Sean Moncrieff: We’re all in prison. But I’m digging a tunnel

Increasingly, I find the anger and suspicion caused by the pandemic more depressing than the pandemic itself

What we are going through at the moment is a bit like doing a prison stretch. We have routines but we are trapped within them and, if we are taking the right precautions, seeing only the same few faces every day.

Any news there is resembles the news we heard yesterday and tends to be bad. Some days we can deal with it; other days we want to take to the bed. It’s boring, and slowly but irresistibly soul-crushing. There isn’t even the compensation of long, thoughtful conversations with Morgan Freeman or the hope we might escape this by crawling through a pipe full of sewage.

If you could, you would.

Because you don’t know how long you’re going to be banged up for – it’s an indeterminate stretch so you can’t scratch off the days on the wall of your prison cell – so you feel you can’t hope. Hope is a dangerous thing.


(Yes, this is a movie prison I’m imagining here. I couldn’t get to an actual prison to do any research. You know, Covid.)

People don't argue that music is a mind control plot or that music shops are in the thrall of Big Vinyl

Even if you are doing reasonably well, you see others around you losing it. In the prison yard (social media) the other prisoners are starting to blame each other. It’s the fault of house parties or schools or pubs or young people or joggers. It’s the fault of this Government or the gardaí for not taking action against one or all of these groups; or for crashing the economy by not opening things back up again. Or Nphet for being hysterical.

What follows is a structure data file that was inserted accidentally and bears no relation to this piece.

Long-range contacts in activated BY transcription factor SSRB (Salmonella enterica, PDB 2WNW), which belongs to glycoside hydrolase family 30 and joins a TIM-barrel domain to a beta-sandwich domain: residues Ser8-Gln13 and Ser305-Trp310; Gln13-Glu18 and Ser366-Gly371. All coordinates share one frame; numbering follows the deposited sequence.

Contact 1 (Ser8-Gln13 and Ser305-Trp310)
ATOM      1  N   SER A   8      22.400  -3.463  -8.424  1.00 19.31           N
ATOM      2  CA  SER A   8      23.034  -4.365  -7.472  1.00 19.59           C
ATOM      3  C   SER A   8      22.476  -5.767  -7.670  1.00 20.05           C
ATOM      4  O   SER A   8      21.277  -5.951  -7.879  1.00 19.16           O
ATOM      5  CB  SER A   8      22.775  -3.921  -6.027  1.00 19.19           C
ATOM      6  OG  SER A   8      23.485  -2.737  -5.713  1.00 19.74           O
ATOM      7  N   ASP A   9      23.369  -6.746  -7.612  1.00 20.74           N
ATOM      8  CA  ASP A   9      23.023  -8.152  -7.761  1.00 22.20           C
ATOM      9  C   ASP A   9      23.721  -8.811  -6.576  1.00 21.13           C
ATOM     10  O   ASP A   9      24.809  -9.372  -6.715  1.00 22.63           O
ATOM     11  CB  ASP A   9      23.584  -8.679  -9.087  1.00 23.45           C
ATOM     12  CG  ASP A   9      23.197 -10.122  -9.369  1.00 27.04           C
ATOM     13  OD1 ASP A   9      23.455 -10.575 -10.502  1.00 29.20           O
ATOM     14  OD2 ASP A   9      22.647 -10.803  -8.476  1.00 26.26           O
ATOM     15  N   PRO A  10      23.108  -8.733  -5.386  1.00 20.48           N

The prisoners suspect each other’s motives. Everyone is carrying a shank.

Then again, you could argue that this breakdown in mutual trust has been happening anyway. It’s just been magnified by the pandemic, which, if you chat to the people at the edge of the prison yard, isn’t a pandemic at all but the world’s greatest super conspiracy.

Increasingly, I find the anger and suspicion caused by the pandemic more depressing than the pandemic itself. And I find myself taking relief in surprising places. One is buying records. Not the music – though I do love the music – but the purchasing process.

Nowadays it’s all online, where I’ve discovered an enclosed and comforting eco-system. There are various websites which connect you to mostly physical record shops around the world, selling mostly second-hand vinyl.

There is a grading system for the condition of the product: it can be Fair, Good, Good+, Very Good, Very Good + or Near Mint. I've bought records from all around Europe and the US, and not once has the vinyl not been in the condition as described. Often, there might be a note from vendor, thanking me for the purchase or enthusing about the record I just bought.

Most of the websites employ a system where I can rate the seller and they can rate me, giving us both an overall score: and that score can affect who people buy and sell to. This seems to build in an enforced civility if anything goes wrong. People are reluctant to go nuclear.

And it works. But for another reason too. Taste in music is a highly subjective thing. It can be influenced by nature, nurture, memory, circumstances or a tin ear. People can argue passionately about it, but underneath that is a shared belief that music is a good thing.

People don’t argue that music is a mind control plot or that music shops are in the thrall of Big Vinyl. It’s a tiny example, I know, yet it’s still a relief to know that there are people in the world who want to be decent, who assume each other’s goodness before jumping to some darker conclusion.

So, here’s my plan. I’m going to buy a massive poster of Funkadelic and stick it to my wall, then get a box set of any old rubbish in Fair condition – let’s say Starship – and use it to slowly dig my way out of here.